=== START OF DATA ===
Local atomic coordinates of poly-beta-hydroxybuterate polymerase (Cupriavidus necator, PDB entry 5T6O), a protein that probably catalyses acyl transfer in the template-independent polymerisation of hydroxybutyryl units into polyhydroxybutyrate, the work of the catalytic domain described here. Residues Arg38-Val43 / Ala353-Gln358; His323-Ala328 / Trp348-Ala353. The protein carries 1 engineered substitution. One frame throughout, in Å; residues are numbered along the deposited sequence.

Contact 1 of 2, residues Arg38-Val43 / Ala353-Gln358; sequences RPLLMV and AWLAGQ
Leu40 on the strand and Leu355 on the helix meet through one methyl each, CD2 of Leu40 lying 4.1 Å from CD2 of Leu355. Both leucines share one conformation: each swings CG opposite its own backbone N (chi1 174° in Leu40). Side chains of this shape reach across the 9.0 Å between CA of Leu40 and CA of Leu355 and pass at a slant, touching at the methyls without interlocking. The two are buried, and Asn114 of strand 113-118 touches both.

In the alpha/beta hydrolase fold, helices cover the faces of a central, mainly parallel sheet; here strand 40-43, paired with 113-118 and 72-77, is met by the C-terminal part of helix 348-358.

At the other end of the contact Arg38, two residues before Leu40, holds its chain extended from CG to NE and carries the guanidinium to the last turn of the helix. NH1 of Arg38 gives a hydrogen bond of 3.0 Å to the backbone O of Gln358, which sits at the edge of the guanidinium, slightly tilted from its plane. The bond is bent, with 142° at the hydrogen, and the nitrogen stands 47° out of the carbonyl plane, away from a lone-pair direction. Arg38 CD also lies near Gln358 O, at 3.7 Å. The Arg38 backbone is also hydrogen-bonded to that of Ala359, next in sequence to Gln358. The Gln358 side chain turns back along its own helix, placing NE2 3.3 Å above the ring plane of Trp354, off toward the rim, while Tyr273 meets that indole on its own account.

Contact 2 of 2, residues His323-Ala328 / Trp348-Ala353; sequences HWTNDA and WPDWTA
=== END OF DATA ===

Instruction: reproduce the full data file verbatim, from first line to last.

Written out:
Local atomic coordinates of poly-beta-hydroxybuterate polymerase (Cupriavidus necator, PDB entry 5T6O), a protein that probably catalyses acyl transfer in the template-independent polymerisation of hydroxybutyryl units into polyhydroxybutyrate, the work of the catalytic domain described here. Residues Arg38-Val43 / Ala353-Gln358; His323-Ala328 / Trp348-Ala353. The protein carries 1 engineered substitution. One frame throughout, in Å; residues are numbered along the deposited sequence.

Contact 1 of 2, residues Arg38-Val43 / Ala353-Gln358; sequences RPLLMV and AWLAGQ
Leu40 on the strand and Leu355 on the helix meet through one methyl each, CD2 of Leu40 lying 4.1 Å from CD2 of Leu355. Both leucines share one conformation: each swings CG opposite its own backbone N (chi1 174° in Leu40). Side chains of this shape reach across the 9.0 Å between CA of Leu40 and CA of Leu355 and pass at a slant, touching at the methyls without interlocking. The two are buried, and Asn114 of strand 113-118 touches both.

In the alpha/beta hydrolase fold, helices cover the faces of a central, mainly parallel sheet; here strand 40-43, paired with 113-118 and 72-77, is met by the C-terminal part of helix 348-358.

At the other end of the contact Arg38, two residues before Leu40, holds its chain extended from CG to NE and carries the guanidinium to the last turn of the helix. NH1 of Arg38 gives a hydrogen bond of 3.0 Å to the backbone O of Gln358, which sits at the edge of the guanidinium, slightly tilted from its plane. The bond is bent, with 142° at the hydrogen, and the nitrogen stands 47° out of the carbonyl plane, away from a lone-pair direction. Arg38 CD also lies near Gln358 O, at 3.7 Å. The Arg38 backbone is also hydrogen-bonded to that of Ala359, next in sequence to Gln358. The Gln358 side chain turns back along its own helix, placing NE2 3.3 Å above the ring plane of Trp354, off toward the rim, while Tyr273 meets that indole on its own account.

Contact 2 of 2, residues His323-Ala328 / Trp348-Ala353; sequences HWTNDA and WPDWTA